Honduras
Mercer On Mission

2016 Blog


This blog is made and updated by Mercer undergrads. Throughout our time in Honduras, students from the various disciplines will write about their experiences serving. 


How can you feel hopelessness with an accomplsihment?

I have been in Honduras for almost a week now and today was clinic day #4! Before coming to Honduras, I thought the most challenging clinic day would be day #1, but I was sadly mistaken. Today was by far the most challenging day for me. It wasn't the request by the plant workers to cure them of their health problems or the fact that the plant workers didn't wear protective gear while working in contaminated air, it was one plant worker's response to my question with a statement that I didn't know how to respond to. 

One male plant worker stated to me that he knew smoking cigarettes was bad for him but he continued to smoke because he was going to die from something one day, so why should he quit smoking. The surprising part was that he was in his 70s and he did not have hypertension. Usually, I would relate the cause of high blood pressure to smoking, but I couldn't do that in this case. His lifestyle didn't match his clinical presentation, and I was dumbfounded as to how to educate this man in way that would make a difference in his life. I knew that statement he made was right in some respects, but I also knew after hearing the statement he made that it was extremely important for me to educate him on the effects of smoking cigarettes, even if he didn't have hypertension. All I could think to tell him is that it was important for him to live a life of optimal health, but I didn't know what reason to give him since he already knew smoking was bad. I had to sit there for a minute and watch Lauren W., the medical school student, assess him and ask him further questions about his clinical problems. During this time I thought about ways to get my message across to him. Then a lightbulb went off and it hit me! I asked him why he felt the need to smoke when he already knows it is bad for his health. This is when the plant worker revealed that he was stressed about his home life. He lived with his wife and mother-in-law. His only child, a daughter, was married and caring for her own family. His wife had fibromyalgia and his mother-in-law was dying from Alzheimer's. He stated he is always anxious about getting a phone call letting him know his mother-in-law passed away because he knows how devastated his wife will be. Smoking was his outlet!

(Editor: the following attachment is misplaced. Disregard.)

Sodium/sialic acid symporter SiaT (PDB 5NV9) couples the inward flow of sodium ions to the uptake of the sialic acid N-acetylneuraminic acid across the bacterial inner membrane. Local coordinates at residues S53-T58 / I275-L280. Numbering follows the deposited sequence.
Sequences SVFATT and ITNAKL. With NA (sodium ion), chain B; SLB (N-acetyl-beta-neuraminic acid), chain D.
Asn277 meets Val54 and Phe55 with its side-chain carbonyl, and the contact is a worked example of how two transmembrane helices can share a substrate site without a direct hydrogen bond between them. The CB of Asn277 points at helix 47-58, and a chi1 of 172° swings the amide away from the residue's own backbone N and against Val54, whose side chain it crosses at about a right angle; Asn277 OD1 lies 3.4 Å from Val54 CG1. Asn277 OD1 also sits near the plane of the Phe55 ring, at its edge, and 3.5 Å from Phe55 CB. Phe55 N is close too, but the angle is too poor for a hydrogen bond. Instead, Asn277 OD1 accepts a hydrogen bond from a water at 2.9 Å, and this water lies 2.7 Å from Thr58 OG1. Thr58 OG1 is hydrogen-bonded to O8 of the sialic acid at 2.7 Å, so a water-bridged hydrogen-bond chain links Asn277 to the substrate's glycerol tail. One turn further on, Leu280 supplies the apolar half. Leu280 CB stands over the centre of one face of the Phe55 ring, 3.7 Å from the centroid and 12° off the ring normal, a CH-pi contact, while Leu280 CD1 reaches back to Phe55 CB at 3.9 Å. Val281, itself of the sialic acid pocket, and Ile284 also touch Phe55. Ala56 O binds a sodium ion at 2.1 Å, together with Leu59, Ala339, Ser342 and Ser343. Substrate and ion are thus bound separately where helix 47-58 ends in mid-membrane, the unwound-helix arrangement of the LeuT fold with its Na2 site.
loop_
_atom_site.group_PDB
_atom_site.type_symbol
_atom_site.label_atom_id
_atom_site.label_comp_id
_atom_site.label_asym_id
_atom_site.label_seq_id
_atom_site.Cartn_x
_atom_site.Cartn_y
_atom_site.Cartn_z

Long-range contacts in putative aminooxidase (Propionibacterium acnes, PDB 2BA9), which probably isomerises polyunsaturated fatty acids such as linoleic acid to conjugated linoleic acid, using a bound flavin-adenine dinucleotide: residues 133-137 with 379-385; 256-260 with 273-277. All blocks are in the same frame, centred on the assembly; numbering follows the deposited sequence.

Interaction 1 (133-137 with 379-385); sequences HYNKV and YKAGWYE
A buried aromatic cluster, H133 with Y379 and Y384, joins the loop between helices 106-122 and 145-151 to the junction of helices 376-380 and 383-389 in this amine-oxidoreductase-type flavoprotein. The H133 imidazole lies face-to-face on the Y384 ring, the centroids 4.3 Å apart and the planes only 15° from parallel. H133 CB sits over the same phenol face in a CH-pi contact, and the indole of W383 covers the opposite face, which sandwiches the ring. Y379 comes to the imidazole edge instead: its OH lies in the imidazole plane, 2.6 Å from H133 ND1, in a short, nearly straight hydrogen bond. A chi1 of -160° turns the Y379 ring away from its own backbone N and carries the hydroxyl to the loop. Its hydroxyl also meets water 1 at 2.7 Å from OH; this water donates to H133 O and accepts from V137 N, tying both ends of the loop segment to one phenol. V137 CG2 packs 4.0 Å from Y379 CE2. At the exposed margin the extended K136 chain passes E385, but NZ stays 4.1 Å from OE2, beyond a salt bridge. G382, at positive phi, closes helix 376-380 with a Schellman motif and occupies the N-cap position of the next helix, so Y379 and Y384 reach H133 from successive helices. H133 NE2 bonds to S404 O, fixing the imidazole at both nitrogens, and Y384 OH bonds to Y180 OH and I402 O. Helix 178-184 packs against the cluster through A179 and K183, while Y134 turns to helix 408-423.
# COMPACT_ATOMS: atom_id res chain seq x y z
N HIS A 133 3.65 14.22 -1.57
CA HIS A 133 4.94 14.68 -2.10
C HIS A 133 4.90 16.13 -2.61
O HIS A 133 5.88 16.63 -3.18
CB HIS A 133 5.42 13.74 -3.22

Although I wanted him to just stop smoking 8 cigarettes a day, I knew I needed to help him make a success plan to quit smoking. I knew I just needed to meet him half way! He previously mentioned that he tried to quit smoking before, but he was unsuccessful. So, I asked him if he thought he could just smoke 5 cigarettes a day. He said yes! I was so thrilled that he actually agreed to the "compromise" that I started clapping. After I regained my composure, I told him that he should decrease over time the number of cigarettes he smokes a day. This would help him successfully quit smoking instead of him trying to do it cold turkey. He said that sounded way better and he thought he could do it. I also took the time to relate cigarette smoking to his life expectancy. I told him he needs to stop smoking so he can be around to help his wife because she is going to really need him. 
This plant worker was bringing the stress from his home life to work with him everyday. His situation reminded me of the video we watched in Macon about the different internal issues all people deal with on a daily basis. I also felt this man would be a good candidate to speak to one of the MFTs, but unfortunately they are still at the ranch. I told him that I was going to pray for him and his family. He thanked me and Lauren and as he walked away, I felt a sense of accomplishment and hopelessness. I felt accomplish that I was able to help him create a plan to quit smoking, but I felt hopeless that I could not help relieve the stressed caused by his family dynamics. 

Christina, Nursing Student

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